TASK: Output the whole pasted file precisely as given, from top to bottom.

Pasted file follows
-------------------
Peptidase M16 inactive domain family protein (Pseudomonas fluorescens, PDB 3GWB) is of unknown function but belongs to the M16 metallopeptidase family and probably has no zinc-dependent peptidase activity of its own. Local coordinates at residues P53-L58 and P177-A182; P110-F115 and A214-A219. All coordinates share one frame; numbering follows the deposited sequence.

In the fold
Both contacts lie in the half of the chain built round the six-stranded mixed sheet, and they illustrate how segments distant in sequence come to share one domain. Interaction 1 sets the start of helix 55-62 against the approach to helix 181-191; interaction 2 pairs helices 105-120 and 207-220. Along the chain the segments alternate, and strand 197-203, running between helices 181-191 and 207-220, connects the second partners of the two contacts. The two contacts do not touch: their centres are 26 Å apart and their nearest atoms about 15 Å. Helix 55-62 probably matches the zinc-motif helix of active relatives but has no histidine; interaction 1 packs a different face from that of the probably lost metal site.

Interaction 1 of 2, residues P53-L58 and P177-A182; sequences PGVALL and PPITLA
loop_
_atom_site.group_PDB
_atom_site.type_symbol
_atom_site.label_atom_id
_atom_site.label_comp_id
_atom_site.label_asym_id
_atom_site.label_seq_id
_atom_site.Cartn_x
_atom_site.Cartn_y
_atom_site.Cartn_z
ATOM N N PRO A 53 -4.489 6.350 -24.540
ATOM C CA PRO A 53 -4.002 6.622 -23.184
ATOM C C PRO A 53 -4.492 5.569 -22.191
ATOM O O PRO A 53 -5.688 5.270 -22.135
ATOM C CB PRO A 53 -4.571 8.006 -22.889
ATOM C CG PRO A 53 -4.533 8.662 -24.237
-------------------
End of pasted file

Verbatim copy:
Peptidase M16 inactive domain family protein (Pseudomonas fluorescens, PDB 3GWB) is of unknown function but belongs to the M16 metallopeptidase family and probably has no zinc-dependent peptidase activity of its own. Local coordinates at residues P53-L58 and P177-A182; P110-F115 and A214-A219. All coordinates share one frame; numbering follows the deposited sequence.

In the fold
Both contacts lie in the half of the chain built round the six-stranded mixed sheet, and they illustrate how segments distant in sequence come to share one domain. Interaction 1 sets the start of helix 55-62 against the approach to helix 181-191; interaction 2 pairs helices 105-120 and 207-220. Along the chain the segments alternate, and strand 197-203, running between helices 181-191 and 207-220, connects the second partners of the two contacts. The two contacts do not touch: their centres are 26 Å apart and their nearest atoms about 15 Å. Helix 55-62 probably matches the zinc-motif helix of active relatives but has no histidine; interaction 1 packs a different face from that of the probably lost metal site.

Interaction 1 of 2, residues P53-L58 and P177-A182; sequences PGVALL and PPITLA
loop_
_atom_site.group_PDB
_atom_site.type_symbol
_atom_site.label_atom_id
_atom_site.label_comp_id
_atom_site.label_asym_id
_atom_site.label_seq_id
_atom_site.Cartn_x
_atom_site.Cartn_y
_atom_site.Cartn_z
ATOM N N PRO A 53 -4.489 6.350 -24.540
ATOM C CA PRO A 53 -4.002 6.622 -23.184
ATOM C C PRO A 53 -4.492 5.569 -22.191
ATOM O O PRO A 53 -5.688 5.270 -22.135
ATOM C CB PRO A 53 -4.571 8.006 -22.889
ATOM C CG PRO A 53 -4.533 8.662 -24.237